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SC ban on firecrackers : Ruling in favour of a vast majority of citizens against commercial interests of a few

In passing the ban order, the court may have departed the time-honoured way of celebrating the festival, but the choice for it was not a difficult one to make - when it concerned the lives of people.

editorials Updated: Oct 09, 2017 17:47 IST
Diwali,Crackers,Supreme Court
Justifying the ban on sale of firecrackers, the Supreme Court says that it needs to test, if banning the sale of firecrackers during Diwali will have a positive effect on air quality in the Capital(Raj K Raj/HT PHOTO)

Diwali, this year may be celebrated truly as festival of lights in the National Capital Region (NCR) of New Delhi and its adjoining areas. The Supreme Court on Monday banned the sale of firecrackers in the city for the next 20 days.

It is an extraordinary step that the top court has taken to deal with an equally urgent condition arising from alarming air pollution levels in the city.

Last year, Delhi woke up to distressing levels of pollution after Diwali, when the average PM (particulate matter) 2.5 level reached an unprecedented levels of over 700 µg/m³– one of the highest recorded the world over and 29 times above WHO standards. The court calls this a health emergency.

It is not in dispute that during the festival season of October- November in Delhi, bursting of fireworks not only releases a deadly concoction of fumes into air causing extreme air pollution but also causes severe noise pollution.

Medical evidence suggests that severe air pollution in NCR is leading to multiple diseases and other health related issues among the people. The city has seen an increase in respiratory diseases like asthma, lung cancer, bronchitis primarily attributable to the worsening air quality in the NCR. The damage being caused to people is irreversible.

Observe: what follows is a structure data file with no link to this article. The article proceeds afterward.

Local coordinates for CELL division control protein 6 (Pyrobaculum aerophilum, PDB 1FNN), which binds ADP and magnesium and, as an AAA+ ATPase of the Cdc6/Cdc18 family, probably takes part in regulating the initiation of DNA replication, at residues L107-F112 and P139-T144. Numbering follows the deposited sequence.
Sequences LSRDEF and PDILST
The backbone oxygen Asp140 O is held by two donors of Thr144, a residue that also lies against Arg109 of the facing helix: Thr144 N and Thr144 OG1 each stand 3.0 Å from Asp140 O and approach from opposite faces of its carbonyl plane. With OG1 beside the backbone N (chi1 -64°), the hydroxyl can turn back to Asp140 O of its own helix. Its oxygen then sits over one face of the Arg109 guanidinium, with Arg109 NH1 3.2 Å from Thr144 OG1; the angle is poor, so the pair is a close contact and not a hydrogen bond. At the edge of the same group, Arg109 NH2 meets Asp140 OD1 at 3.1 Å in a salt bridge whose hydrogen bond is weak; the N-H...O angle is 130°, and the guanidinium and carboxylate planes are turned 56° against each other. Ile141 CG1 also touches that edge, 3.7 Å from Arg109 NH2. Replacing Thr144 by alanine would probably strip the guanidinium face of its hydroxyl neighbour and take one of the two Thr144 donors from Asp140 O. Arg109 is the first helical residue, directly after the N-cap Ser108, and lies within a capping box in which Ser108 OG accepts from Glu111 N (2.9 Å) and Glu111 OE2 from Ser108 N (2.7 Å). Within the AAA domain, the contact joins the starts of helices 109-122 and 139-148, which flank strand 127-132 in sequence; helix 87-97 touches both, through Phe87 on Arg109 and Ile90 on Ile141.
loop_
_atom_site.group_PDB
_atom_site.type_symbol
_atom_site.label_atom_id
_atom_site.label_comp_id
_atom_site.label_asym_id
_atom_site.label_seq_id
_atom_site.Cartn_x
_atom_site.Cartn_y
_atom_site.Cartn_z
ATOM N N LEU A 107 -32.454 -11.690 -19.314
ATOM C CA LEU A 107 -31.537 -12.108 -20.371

What makes matter worse for the city is also the fact that the festival season coincides with the setting in of winters in north India which reduces wind speed, the marriage season and the burning of crop residue by farmers of Punjab and Haryana at the same time.

In passing the ban order, the court may have departed the time-honoured way of celebrating the festival, but the choice for it was not a difficult one to make - when it concerned the lives of people.

Justifying the ban on sale of firecrackers, the court says that it needs to test, if banning sale of firecrackers during Diwali will have a positive effect on air quality in Delhi.

The court feels, as far as adverse effects of burning of crackers during Diwali are concerned; those have been witnessed year after year. The air quality deteriorates alarmingly and the city chokes on the foul air.

However, the court needs to be lauded not just recognising and protecting the health needs of future generations but also tilting the balance in favour of a vast majority of citizens against the commercial interests of a few.

First Published: Oct 09, 2017 17:46 IST